Six years ago I read the excellent but difficult book, “Far from the Tree,” by Andrew Solomon. Ever since I read this book, I have been interested in stories about parents facing the challenge of raising children who are disabled. Thus I added the book “The Warner Boys: Our Family’s Story of Autism and Hope” by Ana and Curt Warner to my reading list. Both books are excellent, although they are very different.
“The Warner Boys” is the story of the three sons of Curt and Ana Warner. Curt was a running back for the Seattle Seahawks in the 1990’s. But the book isn’t a fairytale story of the rich and famous. Instead, Curt and Ana write honestly and openly about giving birth to a stillborn baby and then a series of miscarriages. After finally having their first son, they are startled to discover Ana is again pregnant with twins.
At first everything seems fine with the Warner boys, but their behavior changes when they are about two years old. The twins are increasingly withdrawn and lose developmental progress. After three years and countless doctor appointments, the twins are finally diagnosed with Autism Spectrum Disorder.
Most of the book is a description of what life is like with twins that are autistic. Even though the Warners secure intense therapeutic help for the boys, their development is slow and painful. As the boys grow, they become increasingly destructive, to themselves and to their home. Curt talks about working with an architect to reinforce walls full of holes. This destructiveness culminates in one of the boys setting their home on fire.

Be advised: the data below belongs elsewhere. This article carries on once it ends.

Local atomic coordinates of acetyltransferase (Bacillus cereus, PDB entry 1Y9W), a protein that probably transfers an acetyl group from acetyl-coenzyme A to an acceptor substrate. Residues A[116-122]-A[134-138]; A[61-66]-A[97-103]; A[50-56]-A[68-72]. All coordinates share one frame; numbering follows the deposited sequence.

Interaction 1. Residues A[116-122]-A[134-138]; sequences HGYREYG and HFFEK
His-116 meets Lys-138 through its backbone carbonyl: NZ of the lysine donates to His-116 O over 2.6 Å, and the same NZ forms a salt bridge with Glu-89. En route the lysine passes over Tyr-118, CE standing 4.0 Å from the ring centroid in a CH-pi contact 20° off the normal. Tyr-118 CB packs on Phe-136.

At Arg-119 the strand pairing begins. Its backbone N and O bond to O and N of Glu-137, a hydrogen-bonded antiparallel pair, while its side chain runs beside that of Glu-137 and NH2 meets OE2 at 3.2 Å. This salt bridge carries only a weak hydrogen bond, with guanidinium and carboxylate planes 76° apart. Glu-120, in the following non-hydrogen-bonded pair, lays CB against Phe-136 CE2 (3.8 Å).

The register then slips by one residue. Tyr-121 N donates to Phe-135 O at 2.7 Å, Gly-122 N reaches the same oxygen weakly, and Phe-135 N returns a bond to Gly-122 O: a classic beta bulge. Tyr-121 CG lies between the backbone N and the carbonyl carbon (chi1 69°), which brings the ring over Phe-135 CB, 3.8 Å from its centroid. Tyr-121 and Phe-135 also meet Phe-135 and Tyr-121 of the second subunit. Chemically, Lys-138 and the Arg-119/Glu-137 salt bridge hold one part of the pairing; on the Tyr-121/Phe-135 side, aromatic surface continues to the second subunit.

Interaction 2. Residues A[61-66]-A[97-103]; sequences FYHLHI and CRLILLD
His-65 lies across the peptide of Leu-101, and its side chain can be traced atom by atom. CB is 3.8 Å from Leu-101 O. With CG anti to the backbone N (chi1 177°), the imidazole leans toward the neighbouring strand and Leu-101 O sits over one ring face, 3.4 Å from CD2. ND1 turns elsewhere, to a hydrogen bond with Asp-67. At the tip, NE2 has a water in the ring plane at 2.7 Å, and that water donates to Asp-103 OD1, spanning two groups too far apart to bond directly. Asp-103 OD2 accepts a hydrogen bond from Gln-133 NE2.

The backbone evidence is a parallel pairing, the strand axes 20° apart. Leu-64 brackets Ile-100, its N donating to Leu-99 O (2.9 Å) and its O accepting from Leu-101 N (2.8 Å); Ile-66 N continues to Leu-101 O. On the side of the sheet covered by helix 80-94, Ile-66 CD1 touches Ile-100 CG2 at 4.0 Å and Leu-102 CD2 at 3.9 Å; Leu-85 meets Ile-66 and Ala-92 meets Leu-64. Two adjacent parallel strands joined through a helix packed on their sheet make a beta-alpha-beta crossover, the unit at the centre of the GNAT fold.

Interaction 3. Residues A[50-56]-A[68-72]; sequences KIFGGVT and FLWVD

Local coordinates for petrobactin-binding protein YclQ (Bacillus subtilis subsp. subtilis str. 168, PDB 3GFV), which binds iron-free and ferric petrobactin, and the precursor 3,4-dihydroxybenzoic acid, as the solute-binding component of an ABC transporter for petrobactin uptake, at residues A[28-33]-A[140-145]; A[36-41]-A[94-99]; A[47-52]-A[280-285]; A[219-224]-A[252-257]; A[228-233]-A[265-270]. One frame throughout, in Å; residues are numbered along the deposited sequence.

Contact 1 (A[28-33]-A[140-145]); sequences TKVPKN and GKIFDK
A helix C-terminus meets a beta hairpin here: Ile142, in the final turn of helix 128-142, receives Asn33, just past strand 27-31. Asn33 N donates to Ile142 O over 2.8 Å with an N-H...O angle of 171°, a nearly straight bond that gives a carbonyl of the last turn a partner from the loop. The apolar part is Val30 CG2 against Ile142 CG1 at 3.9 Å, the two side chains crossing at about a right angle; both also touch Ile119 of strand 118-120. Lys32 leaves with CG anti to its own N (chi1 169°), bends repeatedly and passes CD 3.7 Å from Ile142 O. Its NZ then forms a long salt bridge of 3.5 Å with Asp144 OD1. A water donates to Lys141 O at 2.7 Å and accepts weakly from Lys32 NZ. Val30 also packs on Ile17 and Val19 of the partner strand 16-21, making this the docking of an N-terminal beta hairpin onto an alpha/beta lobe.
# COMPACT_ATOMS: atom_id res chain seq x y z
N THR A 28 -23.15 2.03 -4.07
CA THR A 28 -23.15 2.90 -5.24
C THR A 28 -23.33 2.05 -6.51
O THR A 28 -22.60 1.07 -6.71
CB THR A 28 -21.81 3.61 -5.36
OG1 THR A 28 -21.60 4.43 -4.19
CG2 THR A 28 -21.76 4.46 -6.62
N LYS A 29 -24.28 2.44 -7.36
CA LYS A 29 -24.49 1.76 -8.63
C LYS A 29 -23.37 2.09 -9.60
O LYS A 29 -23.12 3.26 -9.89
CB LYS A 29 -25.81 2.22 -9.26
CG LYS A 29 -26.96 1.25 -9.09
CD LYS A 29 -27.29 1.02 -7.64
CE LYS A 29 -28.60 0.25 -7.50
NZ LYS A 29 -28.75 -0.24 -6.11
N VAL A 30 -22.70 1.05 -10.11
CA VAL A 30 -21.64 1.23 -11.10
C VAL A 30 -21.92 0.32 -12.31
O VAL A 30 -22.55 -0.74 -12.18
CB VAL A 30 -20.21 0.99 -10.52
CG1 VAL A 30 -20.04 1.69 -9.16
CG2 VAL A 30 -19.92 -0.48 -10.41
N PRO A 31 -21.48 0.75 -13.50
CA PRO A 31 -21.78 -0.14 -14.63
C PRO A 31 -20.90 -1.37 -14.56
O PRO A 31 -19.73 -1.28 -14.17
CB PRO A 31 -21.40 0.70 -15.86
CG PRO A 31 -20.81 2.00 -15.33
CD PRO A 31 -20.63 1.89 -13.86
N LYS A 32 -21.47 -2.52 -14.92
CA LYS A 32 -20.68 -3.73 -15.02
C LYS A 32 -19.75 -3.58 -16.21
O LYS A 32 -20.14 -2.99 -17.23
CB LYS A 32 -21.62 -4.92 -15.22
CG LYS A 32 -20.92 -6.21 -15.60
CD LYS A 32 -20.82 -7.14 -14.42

Through faith, love, and perseverance, the Warners work together through the years. They talk about the importance of a supportive community and the ways God has answered some prayers. The Warner boys are now in their 20’s and living in a house at the Trellis Center, a campus for people with Autism Spectrum Disorder.
The book, “Far From the Tree” by Andrew Solomon is a different kind of book from the Warner memoir. After ten years of intensive research using over 300 families, Andrew Solomon tells the stories of raising a child who is differently abled. The book is moving and difficult. It explores questions such as how do you love a child who rejects you? How do you parent a child who is a sociopath? Do you teach the deaf child to adapt to a hearing world or the hearing world adapt to the deaf child?
Some of the stories in “Far from the Tree” are painful to read, but they raise profound questions about parenting. Even though I read this book six years ago, I still think about it. Having read it I am less likely to rush to judgement when I see a parent struggling with a child.
Both of these books are excellent. Both contain stories of courage, love, and perseverance.